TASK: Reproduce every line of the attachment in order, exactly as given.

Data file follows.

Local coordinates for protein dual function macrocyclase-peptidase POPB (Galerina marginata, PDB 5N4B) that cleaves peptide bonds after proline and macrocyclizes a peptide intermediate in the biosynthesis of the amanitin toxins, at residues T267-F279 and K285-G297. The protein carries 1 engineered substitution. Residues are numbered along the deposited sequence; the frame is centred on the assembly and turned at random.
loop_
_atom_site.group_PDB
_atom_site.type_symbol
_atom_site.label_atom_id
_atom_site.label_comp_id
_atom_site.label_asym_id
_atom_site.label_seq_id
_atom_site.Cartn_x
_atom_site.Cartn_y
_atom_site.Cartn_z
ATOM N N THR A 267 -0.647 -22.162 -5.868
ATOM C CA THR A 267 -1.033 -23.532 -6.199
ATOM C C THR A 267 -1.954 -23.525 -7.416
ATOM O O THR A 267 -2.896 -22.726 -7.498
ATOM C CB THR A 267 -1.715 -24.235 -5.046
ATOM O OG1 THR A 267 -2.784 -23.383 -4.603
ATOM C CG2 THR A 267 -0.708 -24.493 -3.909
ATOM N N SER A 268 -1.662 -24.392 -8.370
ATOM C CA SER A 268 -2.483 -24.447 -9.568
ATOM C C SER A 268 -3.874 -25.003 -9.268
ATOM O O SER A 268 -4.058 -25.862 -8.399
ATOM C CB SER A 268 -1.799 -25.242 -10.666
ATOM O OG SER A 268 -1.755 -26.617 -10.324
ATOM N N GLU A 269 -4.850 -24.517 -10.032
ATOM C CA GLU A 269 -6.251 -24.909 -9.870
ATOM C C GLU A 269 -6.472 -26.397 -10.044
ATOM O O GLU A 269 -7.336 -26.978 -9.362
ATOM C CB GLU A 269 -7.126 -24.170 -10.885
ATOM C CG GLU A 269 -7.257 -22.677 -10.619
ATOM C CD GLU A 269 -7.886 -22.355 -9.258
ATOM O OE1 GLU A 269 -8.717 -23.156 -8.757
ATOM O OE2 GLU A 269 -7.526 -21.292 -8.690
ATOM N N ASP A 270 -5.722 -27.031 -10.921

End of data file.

Local coordinates for protein dual function macrocyclase-peptidase POPB (Galerina marginata, PDB 5N4B) that cleaves peptide bonds after proline and macrocyclizes a peptide intermediate in the biosynthesis of the amanitin toxins, at residues T267-F279 and K285-G297. The protein carries 1 engineered substitution. Residues are numbered along the deposited sequence; the frame is centred on the assembly and turned at random.
loop_
_atom_site.group_PDB
_atom_site.type_symbol
_atom_site.label_atom_id
_atom_site.label_comp_id
_atom_site.label_asym_id
_atom_site.label_seq_id
_atom_site.Cartn_x
_atom_site.Cartn_y
_atom_site.Cartn_z
ATOM N N THR A 267 -0.647 -22.162 -5.868
ATOM C CA THR A 267 -1.033 -23.532 -6.199
ATOM C C THR A 267 -1.954 -23.525 -7.416
ATOM O O THR A 267 -2.896 -22.726 -7.498
ATOM C CB THR A 267 -1.715 -24.235 -5.046
ATOM O OG1 THR A 267 -2.784 -23.383 -4.603
ATOM C CG2 THR A 267 -0.708 -24.493 -3.909
ATOM N N SER A 268 -1.662 -24.392 -8.370
ATOM C CA SER A 268 -2.483 -24.447 -9.568
ATOM C C SER A 268 -3.874 -25.003 -9.268
ATOM O O SER A 268 -4.058 -25.862 -8.399
ATOM C CB SER A 268 -1.799 -25.242 -10.666
ATOM O OG SER A 268 -1.755 -26.617 -10.324
ATOM N N GLU A 269 -4.850 -24.517 -10.032
ATOM C CA GLU A 269 -6.251 -24.909 -9.870
ATOM C C GLU A 269 -6.472 -26.397 -10.044
ATOM O O GLU A 269 -7.336 -26.978 -9.362
ATOM C CB GLU A 269 -7.126 -24.170 -10.885
ATOM C CG GLU A 269 -7.257 -22.677 -10.619
ATOM C CD GLU A 269 -7.886 -22.355 -9.258
ATOM O OE1 GLU A 269 -8.717 -23.156 -8.757
ATOM O OE2 GLU A 269 -7.526 -21.292 -8.690
ATOM N N ASP A 270 -5.722 -27.031 -10.921